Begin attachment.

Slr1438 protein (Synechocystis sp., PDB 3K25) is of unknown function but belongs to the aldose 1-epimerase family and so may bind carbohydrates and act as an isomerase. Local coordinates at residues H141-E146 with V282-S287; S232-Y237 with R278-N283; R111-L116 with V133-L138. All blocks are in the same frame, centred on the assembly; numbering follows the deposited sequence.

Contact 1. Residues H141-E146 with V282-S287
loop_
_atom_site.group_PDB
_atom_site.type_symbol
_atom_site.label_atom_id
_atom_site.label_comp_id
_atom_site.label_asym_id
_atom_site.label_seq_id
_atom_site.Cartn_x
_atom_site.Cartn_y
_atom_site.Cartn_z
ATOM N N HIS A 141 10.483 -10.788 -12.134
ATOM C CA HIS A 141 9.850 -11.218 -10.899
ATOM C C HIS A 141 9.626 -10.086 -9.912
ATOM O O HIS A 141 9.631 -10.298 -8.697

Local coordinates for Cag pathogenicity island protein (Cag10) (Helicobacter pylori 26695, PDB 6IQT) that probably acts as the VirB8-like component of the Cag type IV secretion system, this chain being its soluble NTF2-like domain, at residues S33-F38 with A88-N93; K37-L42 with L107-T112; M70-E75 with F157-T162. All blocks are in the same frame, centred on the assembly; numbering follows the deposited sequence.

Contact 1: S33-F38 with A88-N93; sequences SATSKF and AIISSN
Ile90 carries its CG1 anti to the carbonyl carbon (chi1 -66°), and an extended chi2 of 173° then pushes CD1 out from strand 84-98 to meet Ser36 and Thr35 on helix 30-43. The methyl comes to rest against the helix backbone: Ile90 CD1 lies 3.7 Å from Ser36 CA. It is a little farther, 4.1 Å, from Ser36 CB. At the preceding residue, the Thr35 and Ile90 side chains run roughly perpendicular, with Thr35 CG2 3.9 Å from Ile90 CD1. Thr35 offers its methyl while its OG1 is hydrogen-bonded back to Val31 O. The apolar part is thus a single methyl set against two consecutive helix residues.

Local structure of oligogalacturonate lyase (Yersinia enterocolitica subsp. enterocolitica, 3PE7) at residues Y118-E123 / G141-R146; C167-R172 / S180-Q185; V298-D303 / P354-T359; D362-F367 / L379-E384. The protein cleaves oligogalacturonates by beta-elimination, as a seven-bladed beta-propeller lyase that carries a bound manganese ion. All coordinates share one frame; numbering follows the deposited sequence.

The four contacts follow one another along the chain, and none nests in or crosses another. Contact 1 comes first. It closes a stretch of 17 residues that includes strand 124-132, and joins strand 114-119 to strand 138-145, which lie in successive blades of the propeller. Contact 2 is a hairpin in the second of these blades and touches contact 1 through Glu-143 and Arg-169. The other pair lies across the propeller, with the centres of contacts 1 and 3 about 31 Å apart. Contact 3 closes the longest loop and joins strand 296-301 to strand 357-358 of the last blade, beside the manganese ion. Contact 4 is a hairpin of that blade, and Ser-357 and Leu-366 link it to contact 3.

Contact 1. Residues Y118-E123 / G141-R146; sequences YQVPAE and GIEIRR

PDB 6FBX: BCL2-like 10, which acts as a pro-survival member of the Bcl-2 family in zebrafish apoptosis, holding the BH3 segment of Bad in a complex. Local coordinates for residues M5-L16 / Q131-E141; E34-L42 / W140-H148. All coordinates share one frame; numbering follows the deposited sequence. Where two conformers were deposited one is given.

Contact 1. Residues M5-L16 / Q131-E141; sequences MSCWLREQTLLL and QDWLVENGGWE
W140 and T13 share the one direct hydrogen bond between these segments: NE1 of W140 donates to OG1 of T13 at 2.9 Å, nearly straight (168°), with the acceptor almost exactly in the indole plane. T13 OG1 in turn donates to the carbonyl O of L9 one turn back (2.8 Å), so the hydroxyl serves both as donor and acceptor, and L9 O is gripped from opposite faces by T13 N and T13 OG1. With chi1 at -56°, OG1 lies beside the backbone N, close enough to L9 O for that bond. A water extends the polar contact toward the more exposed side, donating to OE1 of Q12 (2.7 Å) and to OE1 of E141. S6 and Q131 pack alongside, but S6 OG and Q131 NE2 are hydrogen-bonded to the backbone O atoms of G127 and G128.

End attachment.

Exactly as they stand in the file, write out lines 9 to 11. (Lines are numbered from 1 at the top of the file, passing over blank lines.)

_atom_site.label_seq_id
_atom_site.Cartn_x
_atom_site.Cartn_y